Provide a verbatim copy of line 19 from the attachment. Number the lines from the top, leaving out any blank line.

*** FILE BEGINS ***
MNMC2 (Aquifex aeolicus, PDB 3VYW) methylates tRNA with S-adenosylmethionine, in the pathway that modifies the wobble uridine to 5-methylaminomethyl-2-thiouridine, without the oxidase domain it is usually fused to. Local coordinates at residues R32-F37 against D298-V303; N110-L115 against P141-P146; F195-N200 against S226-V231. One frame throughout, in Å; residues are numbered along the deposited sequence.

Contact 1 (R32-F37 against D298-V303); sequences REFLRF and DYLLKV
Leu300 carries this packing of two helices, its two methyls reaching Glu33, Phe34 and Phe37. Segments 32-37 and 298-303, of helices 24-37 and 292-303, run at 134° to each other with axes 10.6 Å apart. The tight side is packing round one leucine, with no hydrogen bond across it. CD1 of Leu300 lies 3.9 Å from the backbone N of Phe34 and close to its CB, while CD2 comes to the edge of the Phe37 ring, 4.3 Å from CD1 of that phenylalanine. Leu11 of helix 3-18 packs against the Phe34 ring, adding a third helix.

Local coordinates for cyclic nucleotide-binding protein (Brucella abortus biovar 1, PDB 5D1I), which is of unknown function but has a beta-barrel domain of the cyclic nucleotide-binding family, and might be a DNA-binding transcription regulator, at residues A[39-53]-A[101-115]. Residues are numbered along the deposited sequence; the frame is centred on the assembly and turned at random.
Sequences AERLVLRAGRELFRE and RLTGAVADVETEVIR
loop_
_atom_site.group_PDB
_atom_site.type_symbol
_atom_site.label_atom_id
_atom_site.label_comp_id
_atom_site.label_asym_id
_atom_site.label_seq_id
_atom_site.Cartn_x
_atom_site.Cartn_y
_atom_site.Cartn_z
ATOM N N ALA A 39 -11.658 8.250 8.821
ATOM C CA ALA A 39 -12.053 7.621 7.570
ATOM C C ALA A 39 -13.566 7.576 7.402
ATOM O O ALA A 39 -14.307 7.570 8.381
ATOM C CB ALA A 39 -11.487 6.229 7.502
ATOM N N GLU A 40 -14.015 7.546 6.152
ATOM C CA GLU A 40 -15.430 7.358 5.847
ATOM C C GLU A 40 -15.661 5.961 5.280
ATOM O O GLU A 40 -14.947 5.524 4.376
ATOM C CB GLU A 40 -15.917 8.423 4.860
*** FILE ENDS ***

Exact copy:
ATOM O O ALA A 39 -14.307 7.570 8.381